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Chaeropus ecaudatus

Chaeropus ecaudatus (*)

Superregnum: Eukaryota
Regnum: Animalia
Subregnum: Eumetazoa
Cladus: Bilateria
Cladus: Nephrozoa
Superphylum: Deuterostomia
Phylum: Chordata
Subphylum: Vertebrata
Infraphylum: Gnathostomata
Superclassis: Tetrapoda
Cladus: Reptiliomorpha
Cladus: Amniota
Cladus: Synapsida
Cladus: Eupelycosauria
Cladus: Sphenacodontia
Cladus: Sphenacodontoidea
Cladus: Therapsida
Cladus: Theriodontia
Cladus: Cynodontia
Cladus: Mammaliaformes
Classis: Mammalia
Subclassis: Trechnotheria
Infraclassis: Zatheria
Supercohort: Theria
Cohort: Metatheria
Cohort: Marsupialia
Ordo: Peramelemorphia

Familia: †Chaeropodidae
Genus: †Chaeropus
Species: †Chaeropus ecaudatus
Subspecies (2): †C. e. ecaudatus – †C. e. occidentalis

†Chaeropus ecaudatus (Ogilby, 1838)

Holotype: AM PA422 (previously AM Bennett’s Cat. 35), juvenile ♀ skull, collected by Sir Thomas Mitchell.

Type locality: “banks of the River Murray[, south of the junction with Murrumbridge River] … in the interior of New South Wales”, Australia.

Perameles ecaudatus Ogilby, 1838: 25 [original combination]
Choeropus [sic] ecaudatus — Waterhouse, 1841: 163 [subsequent combination]

Primary references

Ogilby, W. 1838. On a new species of marsupial animal by Major Mitchell on the banks of the Murray River in New South Wales. Proceedings of the Zoological Society of London 6: 25–27. BHL

Additional references

Travouillon, K.J., Simões, B.F., Miguez, R.P., Brace, S., Brewer, P., Stemmer, D., Price, G.J., Cramb, J. & Louys, J. 2019. Hidden in plain sight: reassessment of the pig-footed bandicoot, Chaeropus ecaudatus (Peramelemorphia, Chaeropodidae), with a description of a new species from central australia, and use of the fossil record to trace its past distribution. Zootaxa 4566(1): 1–69. DOI: 10.11646/zootaxa.4566.1.1. Reference page.


Chaeropus ecaudatus in Mammal Species of the World.
Wilson, Don E. & Reeder, DeeAnn M. (Editors) 2005. Mammal Species of the World – A Taxonomic and Geographic Reference. Third edition. ISBN 0-8018-8221-4.
Burbidge, A.A. & Woinarski, J. 2016. IUCN: Chaeropus ecaudatus (Extinct). The IUCN Red List of Threatened Species 2016: e.T4322A21965168. DOI: 10.2305/IUCN.UK.2016-2.RLTS.T4322A21965168.en

Vernacular names
English: Southern Pig-footed Bandicoot
日本語: ブタアシバンディクート
Türkçe: Domuz ayaklı bandikut
中文: 豚足袋狸

The southern pig-footed bandicoot (Chaeropus ecaudatus) was a small species of herbivorous marsupial in the genus Chaeropus, the pig-footed bandicoots.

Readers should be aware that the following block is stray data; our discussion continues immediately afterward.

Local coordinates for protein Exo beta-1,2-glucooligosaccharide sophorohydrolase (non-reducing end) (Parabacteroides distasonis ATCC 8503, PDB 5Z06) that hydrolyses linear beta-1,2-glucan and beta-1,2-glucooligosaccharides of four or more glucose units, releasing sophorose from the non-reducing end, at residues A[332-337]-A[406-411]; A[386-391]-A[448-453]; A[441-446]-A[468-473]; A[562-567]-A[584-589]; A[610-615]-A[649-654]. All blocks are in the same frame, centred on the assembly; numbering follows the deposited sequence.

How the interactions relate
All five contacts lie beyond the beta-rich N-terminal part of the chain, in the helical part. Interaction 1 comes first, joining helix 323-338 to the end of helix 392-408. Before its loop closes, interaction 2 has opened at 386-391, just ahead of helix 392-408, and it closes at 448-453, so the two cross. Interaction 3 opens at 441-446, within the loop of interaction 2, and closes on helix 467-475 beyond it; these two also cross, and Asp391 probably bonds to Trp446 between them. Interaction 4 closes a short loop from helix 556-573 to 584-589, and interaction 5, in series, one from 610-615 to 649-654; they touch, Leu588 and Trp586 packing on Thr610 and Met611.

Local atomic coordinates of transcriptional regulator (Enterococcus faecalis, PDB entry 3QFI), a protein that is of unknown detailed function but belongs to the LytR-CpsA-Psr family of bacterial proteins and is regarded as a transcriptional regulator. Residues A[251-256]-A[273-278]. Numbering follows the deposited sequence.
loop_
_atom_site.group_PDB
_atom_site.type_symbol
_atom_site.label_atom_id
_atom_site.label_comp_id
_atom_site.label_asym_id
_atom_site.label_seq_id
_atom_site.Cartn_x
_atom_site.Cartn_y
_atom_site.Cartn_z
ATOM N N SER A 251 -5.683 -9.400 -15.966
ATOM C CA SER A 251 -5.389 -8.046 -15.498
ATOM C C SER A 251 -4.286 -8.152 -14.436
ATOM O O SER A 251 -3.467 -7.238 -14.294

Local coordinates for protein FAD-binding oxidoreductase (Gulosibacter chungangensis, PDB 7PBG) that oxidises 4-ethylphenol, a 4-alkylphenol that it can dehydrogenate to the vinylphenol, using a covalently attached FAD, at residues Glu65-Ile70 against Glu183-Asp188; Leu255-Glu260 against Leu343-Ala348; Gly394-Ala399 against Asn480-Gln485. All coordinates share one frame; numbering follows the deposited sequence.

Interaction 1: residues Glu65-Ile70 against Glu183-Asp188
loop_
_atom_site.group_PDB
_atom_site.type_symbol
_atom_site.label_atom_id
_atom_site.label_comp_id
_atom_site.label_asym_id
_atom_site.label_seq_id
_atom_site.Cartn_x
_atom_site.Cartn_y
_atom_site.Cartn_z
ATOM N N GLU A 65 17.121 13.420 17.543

The description of the population was revised in 2019, separating a central western population as Chaeropus yirratji and recognised two earlier descriptions as subspecies Chaeropus ecaudatus ecaudatus (found in southeastern Australia) and Chaeropus ecaudatus occidentalis (found in western and southwestern Australia).[2]

It has been believed to be extinct since the mid-20th century, having reportedly vanished from its final refuge in southern Australia by 1945.[3] It was presumably the first of the two species of Chaeropus to go extinct. Even though, the pig footed-bandicoot went extinct they were the only marsupials to walk on reduced digits both on the fore and hind feet. In addition, the pig footed-bandicoot diverges from two different species. According to molecular phylogenetic analyses they diverged from other bandicoots like the Peramelidae, and also from the bilbies like Thylacomyidae in the mid-Late Oligocene.[4]

It is thought to have been distributed in shrubland habitats in the southern regions of Australia's deserts, and its range likely extended to Western Australia. It physically closely resembled the northern pig-footed bandicoot (C. yirratji), but it had fewer holes on its palate and shorter feet. It also had a different dentition than C. yirratji, indicating that it may have had a different diet. C. ecaudatus rapidly adapted to drying conditions and changing environment, quickly becoming a grazer in a short period of time C. ecaudatus is thought to have undergone rapid herbivorous evolution due to lesser high crown and lateral blade development on the lower molars found in an ancestral species, Chaeropus baynesi.[4] The two species were formerly considered conspecific until a study released in 2019 found them to be separate species.[5][6] This species likely went extinct due to predation by introduced red foxes and feral cats, as well as habitat degradation by introduced livestock.[7]

Burbidge, A.A.; Woinarski, J. (2016). "Chaeropus ecaudatus". IUCN Red List of Threatened Species. 2016: e.T4322A21965168. doi:10.2305/IUCN.UK.2016-2.RLTS.T4322A21965168.en. Retrieved 11 November 2021.
"New species of extinct pig-footed bandicoot described from Australia". Retrieved 2019-03-14.
Francis Harper (1945). Extinct and Vanishing Mammals of the Old World. New York, American Committee for International Wild Life Protection.
Travouillon, Kenny J. "Oldest Fossil Remains of the Enigmatic Pig-Footed Bandicoot Show Rapid Herbivorous Evolution". Royal Society Open Science, vol. 3, no. 8, 2016, p. 160089., doi:10.1098/rsos.160089.
"WA and UK researchers discover new species of extinct Australian mammal". Western Australian Museum. Retrieved 2019-03-14.
Louys, Julien; Cramb, Jonathan; Price, Gilbert J.; Stemmer, David; Brewer, Philippa; Brace, Selina; Miguez, Roberto Portela; Simões, Bruno F.; Travouillon, Kenny J. (2019-03-13). "Hidden in plain sight: reassessment of the pig-footed bandicoot, Chaeropus ecaudatus (Peramelemorphia, Chaeropodidae), with a description of a new species from central australia, and use of the fossil record to trace its past distribution". Zootaxa. 4566 (1): zootaxa.4566.1.1. doi:10.11646/zootaxa.4566.1.1. ISSN 1175-5334. PMID 31716448.
"The IUCN Red List of Threatened Species". IUCN Red List of Threatened Species. Retrieved 2019-03-14.

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